But most experts say that in such states as New York and Florida, where HMOs are relatively new, it's best to go with a PPO if you can afford it. The less entrenched the HMO, the less connected it is to the local network of AIDS docs. More important, PPOs offer the widest range of physician options. "The hassle factor with HMOs can be enormous," says Susan Dooha, director of health policy at New York City's Gay Men's Health Crisis. "You have to get approval every time you want to see a specialist." Dooha allows that many of her clients get frustrated with PPOs as well, especially when it comes to filling out paperwork or finding out which services are covered. But, with more choices, she says, HIVers often find a doctor or specialist they love who is not in-network. When you make that kind of match, Dooha says, it can lead to a profound improvement in the quality of your care.
Fee-for-service plans are the priciest, but they offer the most freedom in choosing a doctor. Basically, you can see whomever you want and you don't need prior approval for services. However, when these plans are affordable for the ordinary mortal, it is often because they cover a quite limited range of treatments. They also tend to have a higher deductible, which means that you might have to pony up the first $500 or $1,000 of your health insurance costs before the fee-for-service plan kicks in. Given the greed of the managed-care system nowadays, you're going to pay a hefty premium for the right to choose your own doctor and coordinate your own health care.
Reject That Rejection
Membership has its privileges, and belonging to a managed-care plan often entitles you to a generous ration of rejection: claims unprocessed and unpaid, services denied. The situation has become so extreme that two years ago the Connecticut attorney general filed suit against the state's four largest HMOs, charging them with denying patients care just to boost profits. Investigations by The New York Times and other media have found that insurers systematically reject claims for services that they do in fact cover. The reason you may have to resubmit the same form numerous times and make repeated calls before you hear that the check is in the mail, many experts say, is that your HMO is looking to control cash flow.
Knowing the economic motives of your HMO will be cold comfort, however, when that reimbursement check keeps not arriving. But don't panic. Karen Kligler, a New York City-based consultant who helps patients battle rejected claims, prescribes persistence: Call the company, get the name of the rep "assisting" you and take detailed notes. While they'll sometimes acknowledge the mistake and correct it over the phone, they're more likely to point to some tiny technical error you, your doctor or their computer made -- and that will require you to start the process all over again. (Having the name and notes gives you a leg up if the claim is rejected a second time.) It may sound paranoid, but rejection is a policy pursued by the HMO on the calculation that you'll give up first. Don't. If you show them you're willing to fight, they may soon get the message, Kligler says. But if you still can't get satisfaction, Kligler suggests filing an appeal with the managed-care company.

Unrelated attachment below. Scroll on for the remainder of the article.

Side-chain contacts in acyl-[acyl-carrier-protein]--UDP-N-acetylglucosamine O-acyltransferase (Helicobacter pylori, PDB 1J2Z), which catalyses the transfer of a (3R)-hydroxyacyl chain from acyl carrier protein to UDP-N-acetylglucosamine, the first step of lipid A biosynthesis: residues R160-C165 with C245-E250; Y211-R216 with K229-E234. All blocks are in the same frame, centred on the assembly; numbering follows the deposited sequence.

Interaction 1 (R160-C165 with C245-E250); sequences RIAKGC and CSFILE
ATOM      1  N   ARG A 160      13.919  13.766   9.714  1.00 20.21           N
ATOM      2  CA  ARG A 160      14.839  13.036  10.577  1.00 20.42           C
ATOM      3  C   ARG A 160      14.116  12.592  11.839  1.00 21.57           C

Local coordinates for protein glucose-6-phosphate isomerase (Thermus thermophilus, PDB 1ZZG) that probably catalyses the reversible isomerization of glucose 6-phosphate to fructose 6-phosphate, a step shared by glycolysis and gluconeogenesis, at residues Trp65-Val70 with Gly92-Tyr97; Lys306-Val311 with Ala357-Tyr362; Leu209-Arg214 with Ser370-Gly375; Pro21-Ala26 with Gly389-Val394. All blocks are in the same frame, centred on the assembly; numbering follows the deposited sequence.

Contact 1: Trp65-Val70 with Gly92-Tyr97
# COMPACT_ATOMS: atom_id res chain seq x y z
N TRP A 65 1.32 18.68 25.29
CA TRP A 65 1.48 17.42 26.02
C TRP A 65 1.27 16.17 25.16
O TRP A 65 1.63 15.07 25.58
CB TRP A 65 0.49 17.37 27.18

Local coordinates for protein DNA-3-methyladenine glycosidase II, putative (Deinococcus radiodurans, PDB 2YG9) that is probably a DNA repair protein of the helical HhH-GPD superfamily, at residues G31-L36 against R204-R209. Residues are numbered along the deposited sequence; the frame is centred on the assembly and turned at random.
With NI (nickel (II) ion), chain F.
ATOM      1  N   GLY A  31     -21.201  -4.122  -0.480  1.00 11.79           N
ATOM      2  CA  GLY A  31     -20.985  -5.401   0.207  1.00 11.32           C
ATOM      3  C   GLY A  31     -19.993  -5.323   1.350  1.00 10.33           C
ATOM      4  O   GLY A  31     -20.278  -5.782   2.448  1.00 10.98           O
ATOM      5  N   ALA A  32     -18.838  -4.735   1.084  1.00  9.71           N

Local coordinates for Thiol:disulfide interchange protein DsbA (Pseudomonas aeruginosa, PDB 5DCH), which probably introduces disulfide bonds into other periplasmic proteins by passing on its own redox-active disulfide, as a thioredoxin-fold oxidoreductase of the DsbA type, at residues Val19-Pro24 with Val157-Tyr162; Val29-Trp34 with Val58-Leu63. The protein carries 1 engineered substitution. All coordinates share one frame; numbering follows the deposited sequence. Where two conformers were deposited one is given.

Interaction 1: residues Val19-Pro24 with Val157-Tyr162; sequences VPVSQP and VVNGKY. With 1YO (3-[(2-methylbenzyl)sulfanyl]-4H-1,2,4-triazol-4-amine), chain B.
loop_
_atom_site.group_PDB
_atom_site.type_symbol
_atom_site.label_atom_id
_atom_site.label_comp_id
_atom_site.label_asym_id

Most states also have insurance departments that will adjudicate disputes with health insurance companies. In California, if your insurer turns down your appeal, you can file a complaint with the state's Department of Managed Care. The agency will try to render a decision within 30 days (click on www.hmohelp.ca.gov/gethelp, or call 1-888-HMO-2219). In New York, the state Department of Insurance allows you to file complaints online. Check out www.ins.state.ny.us/complhow.htm, or call 1-800-342-3736.
Kligler adds that you may want to take the time to write a letter to a local politician, asking them to do the same on your behalf to your insurer. Bad publicity is to managed-care companies what water was to the Wicked Witch of the West. Finally, you may want to consider hiring a consultant like Kligler to help. She takes no money up front but charges a percentage of whatever she manages to wrestle out of the witch. For a list of consultants who can help you beat your HMO, click on the website of Alliance of Claims Assistance Professionals, www.claims.org. "The companies are betting that patients who get rejected are not going to fight," says Kligler. "But if you accept it, it's your loss. On the other hand, if you keep pounding away, in most cases they will reconsider and eventually pay."